Welcome back to All For the Wookiee, where we take a look at the recent Star Wars universe offerings from Marvel and pick the most Star Wars-ish moments. It's another jam-packed installment, with two-fers for Star Wars, Kanan and Lando, alongside Darth Vader issue #8. We'll take a look at the highs, the lows, the in-betweens and rate the Star Wars-iness of each moment.
I just flew in from New York Comic Con and boy, is my copy late! The fourth issue of Marvel's Infinity shipped a week ago, but I've been so busy covering Marvel's gently-teased future plans that I've fallen horribly behind again. (Gallimaufry! Rick Remender, Skottie Young, Marvel NOW-er, 2015! Hamantaschen! Dan Slott, Ryan Stegman, Marvel NOW-est, 2016!)
Thankfully it's theoretically impossible to be late for Infinity. That's basic math.
Reader, this installment of Comics Alliance X Infinity, our recap of Marvel's latest big crossover event, is running shamefully late, but I swear I have a good excuse. I've been playing Avengers Alliance on Facebook all weekend. Now, I know that doesn't sound like a good excuse, but look, they're running an Infinity tie-in mission, so it's basically research, all right? And I don't think you fully understand how badly I need to unlock Black Bolt as a playable character.
But the comic version of Infinity won't wait forever. Or will it? My editors certainly won't, so let's jump back into the Infinity whirlpool with issue #3, by writer Jonathan Hickman and the returning art team of Jerome Opeña, Dustin Weaver and Justin Ponsor. Spoilers ahead!
Welcome back to the Comics Alliance guide to Marvel Comics' Infinity, where we disentangle the Möbius strip of writer Jonathan Hickman's database-powered brain. When last we left the action in Infinity #1, the Avengers were heading into space to fight the Builder fleet, which left the planet undefended against Thanos. For a certain value of undefended. Only most of the superheroes were still on Earth. Like those 50 State Initiative guys. They can't all be on Arcade's Murder Islands, can they? Is there a 50 State Murderpeligo that Dennis Hopeless hasn't told us about?
Issue #2, with art by Jerome Opeña, Dustin Weaver and Justin Ponsor, opens with the arrival of Thanos's horror circus, the greyest show on Earth. The Avengers, meanwhile, have joined up with a host of alien races, had a big space battle, and lost it. That seems like a bit of a jump in the narrative, but Hickman has created an unorthodox storytelling challenge for himself, and the results are a little variable.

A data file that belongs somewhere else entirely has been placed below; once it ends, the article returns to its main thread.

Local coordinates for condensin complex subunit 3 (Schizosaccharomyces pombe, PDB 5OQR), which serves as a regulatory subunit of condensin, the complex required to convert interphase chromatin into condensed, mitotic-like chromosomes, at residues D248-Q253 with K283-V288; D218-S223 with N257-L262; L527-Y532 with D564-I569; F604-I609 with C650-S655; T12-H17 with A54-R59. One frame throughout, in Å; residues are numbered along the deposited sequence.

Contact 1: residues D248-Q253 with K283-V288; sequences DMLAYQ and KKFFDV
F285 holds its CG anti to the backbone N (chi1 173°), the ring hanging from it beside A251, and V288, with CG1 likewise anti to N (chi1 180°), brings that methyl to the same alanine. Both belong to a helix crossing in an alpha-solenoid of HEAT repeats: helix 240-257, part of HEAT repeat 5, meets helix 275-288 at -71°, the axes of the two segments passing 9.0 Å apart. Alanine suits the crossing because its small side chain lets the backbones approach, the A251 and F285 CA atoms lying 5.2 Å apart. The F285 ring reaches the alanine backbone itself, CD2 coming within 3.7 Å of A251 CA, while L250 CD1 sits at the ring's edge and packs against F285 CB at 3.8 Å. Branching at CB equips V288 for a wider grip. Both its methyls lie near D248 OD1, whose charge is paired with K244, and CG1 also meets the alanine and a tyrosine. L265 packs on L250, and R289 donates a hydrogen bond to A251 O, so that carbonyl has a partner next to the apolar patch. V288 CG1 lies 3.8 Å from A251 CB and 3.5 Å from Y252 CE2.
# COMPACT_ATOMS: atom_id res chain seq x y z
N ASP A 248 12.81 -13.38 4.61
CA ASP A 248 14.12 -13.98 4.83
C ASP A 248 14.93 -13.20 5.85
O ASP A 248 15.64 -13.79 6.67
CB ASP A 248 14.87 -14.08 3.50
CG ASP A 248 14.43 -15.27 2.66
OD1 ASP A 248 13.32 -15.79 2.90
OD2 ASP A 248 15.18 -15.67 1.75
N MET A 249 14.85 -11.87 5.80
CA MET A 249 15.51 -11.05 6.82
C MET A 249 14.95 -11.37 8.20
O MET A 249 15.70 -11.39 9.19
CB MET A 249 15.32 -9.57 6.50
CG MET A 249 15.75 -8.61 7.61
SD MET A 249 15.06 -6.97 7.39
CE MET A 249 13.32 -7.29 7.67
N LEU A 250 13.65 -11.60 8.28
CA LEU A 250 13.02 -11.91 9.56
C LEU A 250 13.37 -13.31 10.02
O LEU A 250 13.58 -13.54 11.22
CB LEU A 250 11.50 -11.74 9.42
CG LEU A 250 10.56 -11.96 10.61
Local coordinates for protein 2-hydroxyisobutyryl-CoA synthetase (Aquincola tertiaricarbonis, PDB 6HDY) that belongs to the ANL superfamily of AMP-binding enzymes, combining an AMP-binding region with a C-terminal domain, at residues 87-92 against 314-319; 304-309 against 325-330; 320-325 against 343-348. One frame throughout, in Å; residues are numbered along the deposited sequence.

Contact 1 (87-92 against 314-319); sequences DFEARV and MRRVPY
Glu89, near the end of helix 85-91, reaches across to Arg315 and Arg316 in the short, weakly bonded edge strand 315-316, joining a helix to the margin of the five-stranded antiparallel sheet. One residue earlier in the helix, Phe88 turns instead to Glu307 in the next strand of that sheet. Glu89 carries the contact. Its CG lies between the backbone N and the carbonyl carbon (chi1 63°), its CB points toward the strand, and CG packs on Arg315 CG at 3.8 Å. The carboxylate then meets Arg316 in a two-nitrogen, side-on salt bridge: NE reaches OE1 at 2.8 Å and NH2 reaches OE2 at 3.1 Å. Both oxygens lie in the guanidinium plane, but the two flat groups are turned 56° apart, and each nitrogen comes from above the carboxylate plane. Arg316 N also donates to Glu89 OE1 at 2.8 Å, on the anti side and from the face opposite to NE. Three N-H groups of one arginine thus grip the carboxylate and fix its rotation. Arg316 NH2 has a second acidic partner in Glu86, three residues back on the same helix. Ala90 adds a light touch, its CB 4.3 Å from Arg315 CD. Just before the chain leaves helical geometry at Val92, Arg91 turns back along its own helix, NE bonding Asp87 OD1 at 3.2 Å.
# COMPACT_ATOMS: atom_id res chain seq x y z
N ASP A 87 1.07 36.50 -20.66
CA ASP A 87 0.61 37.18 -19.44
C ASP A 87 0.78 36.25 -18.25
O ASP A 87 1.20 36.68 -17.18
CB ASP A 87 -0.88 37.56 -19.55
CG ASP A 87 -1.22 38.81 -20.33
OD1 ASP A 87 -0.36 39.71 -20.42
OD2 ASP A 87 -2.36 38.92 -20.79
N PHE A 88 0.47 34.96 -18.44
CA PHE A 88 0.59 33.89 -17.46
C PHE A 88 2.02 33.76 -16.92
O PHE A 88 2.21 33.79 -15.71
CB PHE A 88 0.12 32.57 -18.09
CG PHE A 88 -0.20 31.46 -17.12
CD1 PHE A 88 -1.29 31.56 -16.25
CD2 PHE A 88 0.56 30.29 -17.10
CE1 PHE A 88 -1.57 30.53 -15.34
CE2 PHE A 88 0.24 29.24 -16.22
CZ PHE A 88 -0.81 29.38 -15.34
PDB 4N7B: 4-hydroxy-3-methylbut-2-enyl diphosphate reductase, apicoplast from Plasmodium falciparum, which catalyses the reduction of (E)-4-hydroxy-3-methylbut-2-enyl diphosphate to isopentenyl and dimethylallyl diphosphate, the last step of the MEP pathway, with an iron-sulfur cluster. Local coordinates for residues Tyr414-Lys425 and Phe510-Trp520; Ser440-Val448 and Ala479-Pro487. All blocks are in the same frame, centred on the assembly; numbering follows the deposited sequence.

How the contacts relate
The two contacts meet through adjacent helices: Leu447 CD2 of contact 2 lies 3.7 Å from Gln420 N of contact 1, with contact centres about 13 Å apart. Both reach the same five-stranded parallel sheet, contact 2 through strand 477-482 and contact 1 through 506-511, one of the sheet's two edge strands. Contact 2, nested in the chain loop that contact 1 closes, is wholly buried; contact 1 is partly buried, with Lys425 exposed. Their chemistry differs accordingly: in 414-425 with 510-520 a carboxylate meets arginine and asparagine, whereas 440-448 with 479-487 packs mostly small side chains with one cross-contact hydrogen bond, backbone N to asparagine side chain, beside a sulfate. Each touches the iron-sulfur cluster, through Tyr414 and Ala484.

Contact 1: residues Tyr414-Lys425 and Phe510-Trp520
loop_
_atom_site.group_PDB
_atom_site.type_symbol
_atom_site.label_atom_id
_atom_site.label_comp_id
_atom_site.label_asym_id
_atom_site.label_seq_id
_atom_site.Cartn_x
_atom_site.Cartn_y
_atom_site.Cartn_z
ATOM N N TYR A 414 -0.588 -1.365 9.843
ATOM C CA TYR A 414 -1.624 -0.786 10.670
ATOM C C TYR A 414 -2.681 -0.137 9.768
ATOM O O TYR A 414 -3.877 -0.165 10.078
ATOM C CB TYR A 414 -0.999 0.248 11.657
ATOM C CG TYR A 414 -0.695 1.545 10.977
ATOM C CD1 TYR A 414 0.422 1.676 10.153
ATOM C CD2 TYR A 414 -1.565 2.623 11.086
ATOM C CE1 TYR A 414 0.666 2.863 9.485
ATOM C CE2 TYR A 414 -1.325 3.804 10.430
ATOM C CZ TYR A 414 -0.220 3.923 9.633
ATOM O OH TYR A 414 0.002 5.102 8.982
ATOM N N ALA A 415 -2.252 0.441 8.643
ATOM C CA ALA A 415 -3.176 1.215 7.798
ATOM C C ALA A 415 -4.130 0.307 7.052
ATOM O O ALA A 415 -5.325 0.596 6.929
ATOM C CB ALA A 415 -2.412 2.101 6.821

First issues of event comics have to accomplish a lot. They have to introduce a conflict, introduce a villain, give heroes memorable moments that bring the reader back to see more, set up side stories that can be fleshed out in other titles, have a big battle scene, and the list goes on.
Infinity #1 by writer Jonathan Hickman and artist Jim Cheung with a team of inkers, colorist Justin Ponsor and letterer Chris Eliopoulos, does some of those things, but in a sort of sidestep rather than a straight-ahead dash. And some of the items on the checklist, it willfully denies the reader. In the end, I wound up liking the approach, but getting there took a lot of trust not every reader may have.
On June 13, Marvel Comics is kicking off their celebration of 50 years of Spider-Man by releasing Spider-Men #1 by Brian Michael Bendis and Sara Pichelli and Justin Ponsor, featuring the first meeting between the traditional Spider-Man Peter Parker and the new Ultimate version, young Miles Morales. Additionally, it's the first official crossover between th
Following a short series of teasers, Marvel confirmed Wednesday that the curious "Spider-Men" project would as predicted take the form of a story in which Peter Parker, the classic Spider-Man of the publisher's main line, teams-up with Miles Morales, the recently introduced Spider-Man of the publisher's distinct Ultimate Comics Universe. Written by Brian Michael Bendis and drawn by Sara Pichelli with color by Justin Ponsor, the five-part Spider-Men miniseries marks the first such crossover
At least one half of the... men... in Marvel's Spider-Men teaser got revealed today, with a Spidey who appears to be Peter Parker in his 616 duds swinging toward the still-silhouetted figure many have assumed will be the character's Ultimate incarnation, Miles Morales. This assumption comes from the fact that the former Ultima
Marvel Comics sent out this teaser graphic early Friday morning, confirming the coming of something called Spider-Men #1 in June. This may be a one-shot, miniseries, ongoing, anything really. All we know is that it i
Teddy Altman and Billy Kaplan - the Young Avengers' Hulkling and Wiccan - shared their first on-panel kiss in Young Avengers: The Children's Crusade #9 this week. It's a big moment for fans of the characters; a